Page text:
There has been a tremendous amount of hype surrounding the year 2012 and predictions that the end of the world as we know it is upon us. Movies have been made, books have been written, and hysteria has been created. But rest assured, the Maya calendar did NOT predict the end – at least not Armageddon.
The Yucatán Peninsula is the cradle of one of history’s most fascinating civilizations: the Maya. Their calendar is complex and easily misunderstood, despite intense dedication and investigation by countless archaeologists, ethnologists and anthropologists for more than 200 years.
If you remember only this, you’re ahead of the game — December 21, 2012 actually marks the BEGINNING of a major new Maya calendar cycle; the first time such a cycle has come full circle in 5,125 years. If you need proof, look to the Tortuguero, one of the only known Mayan artifacts remaining that actually mentions the year 2012. Other artifacts mention years well beyond 2012 and no “end” date has ever been discovered.
The Maya calendar is essentially a system for marking time’s passing that groups days into categories such as weeks, months or years. That’s the simple part.
Where it gets complicated is that the Maya had more than one calendar and not all such calendars began on the same date. Some were based on the phases of the moon; others were based on the cosmos. The one whose cycle begins in December 2012 is the calendar known as the Long-Count calendar and is the culmination of the 13th “Bak’tun” (the Gregorian calendar equivalent of 3114 BC).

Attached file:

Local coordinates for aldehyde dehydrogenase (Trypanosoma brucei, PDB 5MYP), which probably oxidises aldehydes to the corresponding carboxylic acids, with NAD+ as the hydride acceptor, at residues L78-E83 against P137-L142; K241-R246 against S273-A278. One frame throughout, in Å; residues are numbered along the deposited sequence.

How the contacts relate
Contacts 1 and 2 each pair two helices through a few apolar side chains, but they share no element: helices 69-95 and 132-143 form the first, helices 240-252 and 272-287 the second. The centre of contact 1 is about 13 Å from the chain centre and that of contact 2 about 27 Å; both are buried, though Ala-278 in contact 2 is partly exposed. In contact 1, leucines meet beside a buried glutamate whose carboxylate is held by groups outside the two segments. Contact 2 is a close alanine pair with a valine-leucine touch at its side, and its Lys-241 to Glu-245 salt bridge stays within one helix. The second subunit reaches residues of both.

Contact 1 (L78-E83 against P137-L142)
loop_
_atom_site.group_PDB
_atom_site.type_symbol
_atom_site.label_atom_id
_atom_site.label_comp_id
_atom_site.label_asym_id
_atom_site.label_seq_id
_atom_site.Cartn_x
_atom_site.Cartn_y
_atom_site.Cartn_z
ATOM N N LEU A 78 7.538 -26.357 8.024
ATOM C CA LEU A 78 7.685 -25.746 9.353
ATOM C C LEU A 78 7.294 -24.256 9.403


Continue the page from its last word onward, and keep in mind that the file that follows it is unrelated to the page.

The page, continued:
What exactly is a Bak’tun then? Think of it in terms of a “year.” To us, this means 365 days. To the Maya, a Bak’tun is a cyclic event occurring every 5,125 years: 13 periods of 144,000 days.
So what does it all mean and why should we care? Quite frankly, you don’t have to understand or care, but here’s some food for thought. The Maya were a culture deeply tied to their place in the universe. They were farmers who cultivated the land, worshiped their gods, built communities, had an advanced language and numerical system, and practiced survival first and foremost.
Today’s Maya people include professionals, businesspeople, craftsmen, and artisans, alongside shamans, herbal healers, and medicine men who keep their ancient traditions alive. In fact, the Maya language is still widely spoken on the Yucatán peninsula. Their wisdom, cultivated over the years by archaeologists and anthropologists shows that the themes or questions of existence were fundamental to the Maya culture and even regulated their daily activities. To the Maya, the end of a cycle gives way to re-birth, and the end of a significant cycle (such as a Bak’tun) makes way for great renewal.
To be honest, I left the Yucatán with more questions than answers about the truly mind boggling system the Maya had for keeping time and in awe of their ability to sustain more than two million people in ancient times without modern conveniences. They worked hard and they respected the land and their people. One thing, however, was easy to remember and take home: 2012 marks not the end, but rather a new beginning.
Many thanks to Dr. Julia Miller and Alfonso Morales, both archeologists with who were my guides at the various Mayan sites I visited during my trip. Together they have more than 50 years of experience studying the Maya, from their culture to their architecture. They entertained each and every question I had – often repeating the same questions more than once when I didn’t understand the answer the first time around – with utmost patience and detail.
About the Author: Lindsay Taub is an award-winning journalist with over a decade of experience as a writer/editor/photographer covering travel, lifestyle, culture, arts, food, health, and all facets that make life a journey. Follow her on .
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